From the editors

Let’s give blends the respect they deserve

  • For just a moment, Billy Leighton is lost for words. ‘That’s a revelation,’ he says, with more than a hint of awe. ‘I can’t believe how good that is.’

    The Irish Distillers master blender has just sampled a whisky he made – Jameson Bow Street 18 Years Batch 1 – with a sliver of Derg Cheddar cheese from County Tipperary.

    It’s not the only epiphany: the core Jameson 18, with its sweeter character and lower abv, bounces off the creamy, citrus brightness of a St Tola goat cheese from County Clare; the tangy, acidic power of a Creeny sheep’s milk cheese from County Cavan teases out the understated spice and length of this year’s Jameson Bow Street 18 batch.

    The pairings, created during the launch of the latter with the aid of Dublin cheese and wine shop Loose Canon, achieve what every great food and drink match should: they deliver new flavours that you won’t find, in isolation, in either of the base components. In the case of Derg/Bow Street, big, savoury, salty notes; umami-like, alchemical.

    (That, come to think of it, is exactly what a great blend does: takes an assortment of components and, thanks to the skill and experience of the blender, creates a transcendent final product that mightily exceeds the sum of its parts.)

    Jameson Bow Street 18 Years with cheese

    Perfect pairings: Great food matches, like great blends, transcend their constituent parts

    That good whisky and the right cheese (or vice versa) go together isn’t news, but the fact that this exercise is being played out on behalf of a blended whiskey is, I hope, instructive. There are signs that companies are paying a bit more attention to blends – and it’s about bloody time.

    Four weeks later, more blended whisky and another match. Two matches, in fact. First, there’s Dewar’s ‘Double Double’ range of age-stated blends, paired with an infographic detailing the intricacies of their maturation: age and marry single malt and blend components; combine and marry them again; finish them in ex-Sherry casks.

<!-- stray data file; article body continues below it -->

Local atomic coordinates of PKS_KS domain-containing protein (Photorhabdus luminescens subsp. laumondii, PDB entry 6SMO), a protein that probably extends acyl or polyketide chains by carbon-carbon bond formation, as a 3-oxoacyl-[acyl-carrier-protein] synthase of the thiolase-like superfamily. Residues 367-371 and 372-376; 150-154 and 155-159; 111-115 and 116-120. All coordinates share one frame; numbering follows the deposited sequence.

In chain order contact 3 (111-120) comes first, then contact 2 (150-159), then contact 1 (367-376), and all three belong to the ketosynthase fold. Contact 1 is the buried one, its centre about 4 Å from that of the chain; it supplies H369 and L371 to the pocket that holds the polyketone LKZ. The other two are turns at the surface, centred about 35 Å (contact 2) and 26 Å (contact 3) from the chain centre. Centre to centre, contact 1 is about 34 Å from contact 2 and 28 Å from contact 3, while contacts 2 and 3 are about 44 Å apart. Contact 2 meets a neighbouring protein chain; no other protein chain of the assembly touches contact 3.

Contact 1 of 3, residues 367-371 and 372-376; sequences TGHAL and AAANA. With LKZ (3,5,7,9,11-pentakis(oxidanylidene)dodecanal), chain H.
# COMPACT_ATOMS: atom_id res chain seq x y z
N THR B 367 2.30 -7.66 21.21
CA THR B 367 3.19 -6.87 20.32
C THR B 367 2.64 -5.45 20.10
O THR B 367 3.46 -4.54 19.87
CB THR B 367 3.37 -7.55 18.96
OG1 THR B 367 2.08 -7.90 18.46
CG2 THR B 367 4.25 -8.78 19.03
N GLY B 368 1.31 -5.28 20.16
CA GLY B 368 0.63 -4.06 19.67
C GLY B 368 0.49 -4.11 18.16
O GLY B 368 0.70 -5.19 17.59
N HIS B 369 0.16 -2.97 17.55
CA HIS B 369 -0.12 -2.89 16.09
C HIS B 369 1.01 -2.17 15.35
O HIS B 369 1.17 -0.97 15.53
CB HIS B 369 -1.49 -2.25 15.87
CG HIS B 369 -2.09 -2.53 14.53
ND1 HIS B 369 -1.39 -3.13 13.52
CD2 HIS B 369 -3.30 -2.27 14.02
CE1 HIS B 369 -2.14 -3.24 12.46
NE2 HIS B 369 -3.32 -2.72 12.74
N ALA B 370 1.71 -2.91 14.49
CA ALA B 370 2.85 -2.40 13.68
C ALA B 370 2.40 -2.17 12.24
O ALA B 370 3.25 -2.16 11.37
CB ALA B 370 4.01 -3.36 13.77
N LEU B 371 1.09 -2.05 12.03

The ‘four-stage process’ seems a wee bit over-complicated, while the age statements (ranging from 21 to 32 years old) hint at the inexactitude of numbers – for me, there’s an imbalance between maturity and price tag – but that’s quibbling. The liquid is still wonderful.

    The second match? Berry Bros’ Perspective Series, which the long-suffering Dave Broom has already partially described, while battling beard-related frostbite. You can read Dave’s full verdict on the range on this Friday, but for my money it’s another excellent line-up, enhanced by the presence of Lindsay Robertson’s highly evocative landscape photographs on the labels.

    For those of use who care about blends, the entry of so much new liquid into the marketplace in such a short space of time is a welcome event, although one that is annoyingly newsworthy because of its very rarity.

    Dewar's Double Double infographic

    Too complex?: However intricate the ageing of Dewar’s Double Double, the whisky is wonderful 

    Compare that to the never-ending conveyor belt of single malt launches and is it any wonder that malts continue to generate headlines and online chatter way out of proportion to their share of the whisky market? We’ve probably had more new Highland Park whiskies in the past six months than new blends in the last five years.

    If that’s changing, so much the better. And if the way that these whiskies are being treated by their owners is also evolving – building a story around them, making broader cultural connections – that can only help in terms of elevating the reputation of blends in the world at large.

    Forty years ago, beyond a bland, mass-produced monoculture, Irish cheese was dead. Slowly but surely, fuelled by the presence of German and Dutch immigrants missing the cheeses of home, a renaissance began – one that has now given us the likes of Derg, St Tola, Creeny – and purveyors like Loose Canon.

    It’s hard to ignore the parallels with Irish whiskey, which has escaped the doldrums to stage a renaissance of its own, but why not expand the analogy beyond Ireland to the bigger family of blends out there?

    The more we all talk about what makes these whiskies special, the more likely it is that, in the eyes of the world, they’ll become exactly that.

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